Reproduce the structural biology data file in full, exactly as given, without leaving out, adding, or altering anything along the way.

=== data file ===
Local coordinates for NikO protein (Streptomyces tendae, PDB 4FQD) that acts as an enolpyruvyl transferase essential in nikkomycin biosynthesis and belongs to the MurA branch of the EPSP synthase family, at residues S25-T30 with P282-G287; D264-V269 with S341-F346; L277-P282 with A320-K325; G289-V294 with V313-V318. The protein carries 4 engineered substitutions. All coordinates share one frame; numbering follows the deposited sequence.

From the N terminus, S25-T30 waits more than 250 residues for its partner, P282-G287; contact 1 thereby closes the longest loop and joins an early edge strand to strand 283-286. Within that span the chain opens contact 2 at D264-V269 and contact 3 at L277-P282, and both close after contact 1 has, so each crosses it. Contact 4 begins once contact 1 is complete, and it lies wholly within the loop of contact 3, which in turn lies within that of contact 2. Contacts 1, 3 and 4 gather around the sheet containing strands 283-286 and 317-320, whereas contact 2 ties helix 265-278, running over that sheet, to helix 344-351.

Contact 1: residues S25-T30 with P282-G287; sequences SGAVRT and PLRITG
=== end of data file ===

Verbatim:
Local coordinates for NikO protein (Streptomyces tendae, PDB 4FQD) that acts as an enolpyruvyl transferase essential in nikkomycin biosynthesis and belongs to the MurA branch of the EPSP synthase family, at residues S25-T30 with P282-G287; D264-V269 with S341-F346; L277-P282 with A320-K325; G289-V294 with V313-V318. The protein carries 4 engineered substitutions. All coordinates share one frame; numbering follows the deposited sequence.

From the N terminus, S25-T30 waits more than 250 residues for its partner, P282-G287; contact 1 thereby closes the longest loop and joins an early edge strand to strand 283-286. Within that span the chain opens contact 2 at D264-V269 and contact 3 at L277-P282, and both close after contact 1 has, so each crosses it. Contact 4 begins once contact 1 is complete, and it lies wholly within the loop of contact 3, which in turn lies within that of contact 2. Contacts 1, 3 and 4 gather around the sheet containing strands 283-286 and 317-320, whereas contact 2 ties helix 265-278, running over that sheet, to helix 344-351.

Contact 1: residues S25-T30 with P282-G287; sequences SGAVRT and PLRITG